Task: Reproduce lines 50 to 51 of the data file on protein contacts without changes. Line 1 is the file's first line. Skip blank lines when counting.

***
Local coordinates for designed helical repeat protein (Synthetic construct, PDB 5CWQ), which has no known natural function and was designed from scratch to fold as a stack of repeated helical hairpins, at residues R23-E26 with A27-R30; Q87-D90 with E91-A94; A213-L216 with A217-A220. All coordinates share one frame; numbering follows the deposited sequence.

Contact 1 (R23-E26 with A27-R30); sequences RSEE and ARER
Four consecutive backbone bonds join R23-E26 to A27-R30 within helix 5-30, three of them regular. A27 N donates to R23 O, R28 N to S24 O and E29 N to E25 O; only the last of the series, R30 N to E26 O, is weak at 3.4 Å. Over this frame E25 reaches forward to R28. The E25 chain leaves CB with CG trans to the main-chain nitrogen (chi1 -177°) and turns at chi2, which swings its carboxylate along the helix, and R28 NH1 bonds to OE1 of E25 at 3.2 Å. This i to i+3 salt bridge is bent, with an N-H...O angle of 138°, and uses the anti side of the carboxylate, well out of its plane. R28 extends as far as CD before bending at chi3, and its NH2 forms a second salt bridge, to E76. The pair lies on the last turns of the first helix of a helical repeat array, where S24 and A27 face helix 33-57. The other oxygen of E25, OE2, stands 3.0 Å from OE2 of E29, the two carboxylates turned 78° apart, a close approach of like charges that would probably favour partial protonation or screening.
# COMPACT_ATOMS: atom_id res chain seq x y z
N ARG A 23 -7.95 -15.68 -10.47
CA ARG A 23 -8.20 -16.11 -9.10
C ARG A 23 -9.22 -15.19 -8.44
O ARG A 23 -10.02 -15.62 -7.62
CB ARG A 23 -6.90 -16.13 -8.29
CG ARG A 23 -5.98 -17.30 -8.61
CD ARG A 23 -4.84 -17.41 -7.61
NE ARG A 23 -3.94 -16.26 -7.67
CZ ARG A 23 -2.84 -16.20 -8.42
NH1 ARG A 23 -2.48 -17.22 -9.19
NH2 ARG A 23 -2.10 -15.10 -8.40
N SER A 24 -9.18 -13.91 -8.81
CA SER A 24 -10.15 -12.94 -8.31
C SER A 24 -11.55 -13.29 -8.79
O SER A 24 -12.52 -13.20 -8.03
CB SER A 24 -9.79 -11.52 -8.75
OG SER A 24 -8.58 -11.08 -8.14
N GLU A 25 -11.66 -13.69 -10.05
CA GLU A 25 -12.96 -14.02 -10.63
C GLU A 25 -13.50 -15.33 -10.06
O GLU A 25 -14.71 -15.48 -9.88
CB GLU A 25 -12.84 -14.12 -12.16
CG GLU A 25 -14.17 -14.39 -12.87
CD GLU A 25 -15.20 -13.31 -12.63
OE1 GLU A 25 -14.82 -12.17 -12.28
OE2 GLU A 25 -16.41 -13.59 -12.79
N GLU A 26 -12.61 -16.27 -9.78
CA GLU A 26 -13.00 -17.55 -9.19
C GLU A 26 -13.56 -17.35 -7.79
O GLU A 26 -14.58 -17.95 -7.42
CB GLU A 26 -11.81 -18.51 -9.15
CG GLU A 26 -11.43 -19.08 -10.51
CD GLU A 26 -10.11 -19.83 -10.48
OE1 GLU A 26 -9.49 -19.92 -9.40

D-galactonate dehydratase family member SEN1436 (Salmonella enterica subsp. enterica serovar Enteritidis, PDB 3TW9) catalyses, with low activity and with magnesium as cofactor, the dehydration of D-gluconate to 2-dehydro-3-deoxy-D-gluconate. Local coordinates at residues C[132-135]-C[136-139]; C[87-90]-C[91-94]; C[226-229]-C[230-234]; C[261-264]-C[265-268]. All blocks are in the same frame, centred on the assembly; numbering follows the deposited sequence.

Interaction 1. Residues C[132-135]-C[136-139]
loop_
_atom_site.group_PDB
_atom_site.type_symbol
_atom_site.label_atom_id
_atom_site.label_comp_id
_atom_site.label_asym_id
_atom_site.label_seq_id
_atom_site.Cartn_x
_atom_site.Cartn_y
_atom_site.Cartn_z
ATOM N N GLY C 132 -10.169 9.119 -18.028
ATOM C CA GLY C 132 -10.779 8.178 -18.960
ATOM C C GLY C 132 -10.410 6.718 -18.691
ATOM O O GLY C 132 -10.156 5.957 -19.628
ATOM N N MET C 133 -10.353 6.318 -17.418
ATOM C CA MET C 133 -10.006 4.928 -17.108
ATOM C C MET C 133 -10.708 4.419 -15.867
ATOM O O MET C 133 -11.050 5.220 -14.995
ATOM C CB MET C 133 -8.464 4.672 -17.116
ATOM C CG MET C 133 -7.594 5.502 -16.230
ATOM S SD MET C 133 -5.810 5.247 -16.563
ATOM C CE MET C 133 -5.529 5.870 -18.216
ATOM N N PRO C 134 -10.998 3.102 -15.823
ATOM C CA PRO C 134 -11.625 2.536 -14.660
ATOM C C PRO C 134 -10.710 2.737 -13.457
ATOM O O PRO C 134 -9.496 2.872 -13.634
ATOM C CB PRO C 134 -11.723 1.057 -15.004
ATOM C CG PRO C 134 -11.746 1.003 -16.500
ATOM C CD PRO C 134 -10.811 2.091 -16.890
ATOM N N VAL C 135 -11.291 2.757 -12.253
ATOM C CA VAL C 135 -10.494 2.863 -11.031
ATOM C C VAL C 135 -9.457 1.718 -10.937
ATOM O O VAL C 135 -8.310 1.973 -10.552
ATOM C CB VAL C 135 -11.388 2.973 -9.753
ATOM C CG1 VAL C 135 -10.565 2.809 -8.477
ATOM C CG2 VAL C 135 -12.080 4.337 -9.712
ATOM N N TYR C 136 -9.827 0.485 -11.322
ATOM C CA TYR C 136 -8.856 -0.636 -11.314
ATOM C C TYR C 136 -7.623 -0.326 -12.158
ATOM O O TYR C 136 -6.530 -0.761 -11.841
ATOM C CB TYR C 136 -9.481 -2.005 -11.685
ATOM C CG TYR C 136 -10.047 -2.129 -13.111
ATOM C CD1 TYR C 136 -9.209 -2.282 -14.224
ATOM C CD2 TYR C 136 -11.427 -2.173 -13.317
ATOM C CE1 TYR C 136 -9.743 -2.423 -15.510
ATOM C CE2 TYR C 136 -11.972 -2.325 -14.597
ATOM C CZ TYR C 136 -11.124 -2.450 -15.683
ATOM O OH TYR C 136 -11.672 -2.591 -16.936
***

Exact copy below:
_atom_site.Cartn_z
ATOM N N GLY C 132 -10.169 9.119 -18.028